Russia carried out airstrikes on Kiev on Saturday and hit another military factory a day after Moscow warned it would resume strikes after two weeks of relative calm in the Ukrainian capital.
Smoke billowed from the Darnyrsky district in the capital’s southeast after Moscow said they were “high-precision long-range strikes” on the weapons factory.
Kiev mayor Vitali Klitschko said authorities are still determining if anyone was killed or injured in the attack.
A heavy police and military presence was deployed around the factory the day after a similar attack on a factory producing the Neptune missiles Kiev and Washington say, Russia’s Black Sea flagship, was sunk on Thursday.
Russia, which on Friday used long-range missiles at sea to hit the Vizar factory, says the Moskva missile cruiser sank while being towed back to port after ammunition exploded on board.
Amid escalating sanctions since President Vladimir Putin invaded Ukraine on Feb. 24, Russia said Saturday it was barring British Prime Minister Boris Johnson and several other top British officials.
“This move was taken in response to London’s rampant information and political campaign to isolate Russia internationally, create conditions to restrain our country and strangle its domestic economy,” the foreign ministry said in a statement.
The ministry accused London of “unprecedented hostile actions”, referring in particular to sanctions against senior Russian officials.
“The British leadership is deliberately aggravating the situation around Ukraine, pumping up the Kiev regime with deadly weapons and coordinating similar efforts on behalf of NATO,” the ministry said.
Britain has joined an international effort to punish Russia with asset freezes, travel bans and economic sanctions, and Moscow’s new blacklist includes Deputy Prime Minister Dominic Raab, Foreign Secretary Liz Truss and Defense Secretary Ben Wallace.
Saturday’s strike on the Ukrainian capital was one of the first since invading Russian forces began withdrawing from the regions around Kiev last month, instead turning their attention to gaining control of the eastern Donbas region.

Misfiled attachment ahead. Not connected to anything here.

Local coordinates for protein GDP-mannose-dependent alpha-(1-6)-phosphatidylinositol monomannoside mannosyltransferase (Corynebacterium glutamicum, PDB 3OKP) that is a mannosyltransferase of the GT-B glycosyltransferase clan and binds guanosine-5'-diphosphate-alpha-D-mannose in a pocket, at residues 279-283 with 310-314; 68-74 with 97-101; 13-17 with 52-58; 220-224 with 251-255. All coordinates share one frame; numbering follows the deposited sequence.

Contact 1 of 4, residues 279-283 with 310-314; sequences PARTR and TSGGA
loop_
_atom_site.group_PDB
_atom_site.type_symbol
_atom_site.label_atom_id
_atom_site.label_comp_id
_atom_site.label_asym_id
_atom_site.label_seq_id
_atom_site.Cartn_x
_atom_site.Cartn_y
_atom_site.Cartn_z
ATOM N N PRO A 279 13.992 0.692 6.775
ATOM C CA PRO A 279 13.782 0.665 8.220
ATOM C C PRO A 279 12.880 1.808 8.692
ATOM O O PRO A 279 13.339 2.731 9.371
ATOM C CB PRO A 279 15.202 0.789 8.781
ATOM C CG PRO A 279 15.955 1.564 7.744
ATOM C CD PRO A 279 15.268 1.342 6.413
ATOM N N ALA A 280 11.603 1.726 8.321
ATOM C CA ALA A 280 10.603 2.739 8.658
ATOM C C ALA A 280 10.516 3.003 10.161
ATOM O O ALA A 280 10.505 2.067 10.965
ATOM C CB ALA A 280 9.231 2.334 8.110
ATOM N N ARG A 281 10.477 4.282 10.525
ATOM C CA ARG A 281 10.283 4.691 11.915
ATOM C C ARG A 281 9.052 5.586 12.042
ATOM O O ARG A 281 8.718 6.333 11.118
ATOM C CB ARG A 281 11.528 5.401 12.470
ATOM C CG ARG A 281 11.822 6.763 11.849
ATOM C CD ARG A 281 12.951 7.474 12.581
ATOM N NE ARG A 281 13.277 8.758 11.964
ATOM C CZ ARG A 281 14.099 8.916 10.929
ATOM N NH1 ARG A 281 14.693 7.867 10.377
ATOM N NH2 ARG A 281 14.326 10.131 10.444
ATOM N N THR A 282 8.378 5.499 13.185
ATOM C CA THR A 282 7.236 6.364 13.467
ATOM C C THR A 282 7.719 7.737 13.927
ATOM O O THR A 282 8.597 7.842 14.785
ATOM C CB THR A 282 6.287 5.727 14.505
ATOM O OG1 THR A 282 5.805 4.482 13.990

Kiev’s regional governor Oleksandr Pavliuk said there were at least two other Russian attacks on the city on Friday and that citizens considering returning should “wait for calmer times”.
Residential areas of Kiev were repeatedly hit at the start of the Russian invasion of Ukraine in late February. Moscow denies deliberately attacking civilian infrastructure.
A Pentagon official said the sinking of the Moskva, which had been in charge of Russia’s naval efforts in the seven-week conflict, was a “major blow” to Moscow, while the fate of the more than 500 crew members was uncertain. used to be.
The official said survivors were being rescued by other Russian ships, but Ukrainian authorities said bad weather had made rescue operations impossible.
“It’s symbolically a big blow,” the Pentagon official said. “There’s a pride aspect.”
The loss of the Moskva – one of only three Slava-class cruisers in Moscow’s fleet – creates a “capacity gap” for the Russian navy in southern Ukraine, he said.
Under the Montreux Convention, Turkey keeps the Bosphorus and Dardanelles closed to warships in times of conflict, meaning Moscow cannot send a replacement for the Moskva to the Black Sea.
Russia’s Black Sea fleet is blocking the besieged port city of Mariupol, where Russian officials say they are in full control, though Ukrainian fighters are still holed up in the city’s fortress-like steel factory.
The United States this week pledged a new $800 million military aid package to Ukraine, including helicopters, howitzers and armored personnel carriers, and on Friday the German government said it plans to also provide more than a billion euros ($1.1) billion) in aid.
US media reported that Russia this week sent a formal complaint to Washington about its support for Kiev.
In the diplomatic note, Moscow warned the United States and NATO against sending the “most sensitive” weapons, saying such shipments “add fuel” to the situation and could have “unpredictable consequences,” the Washington Post reported.
Ukrainian President Volodymyr Zelensky warned on Friday that Russia could use nuclear weapons out of desperation if its invasion falters, echoing recent comments by CIA Director William Burns.
“They could, I mean they can,” Zelensky told DailyExpertNews. “To them the life of the people is nothing.”
For now, Russia’s military focus appears to be on conquering the eastern Donbas region, where Russian-backed separatists control the Donetsk and Lugansk areas.
This would allow Moscow to create a southern corridor into the occupied Crimean peninsula, and Ukrainian authorities have urged people in the region to move west quickly in anticipation of a large-scale Russian offensive.
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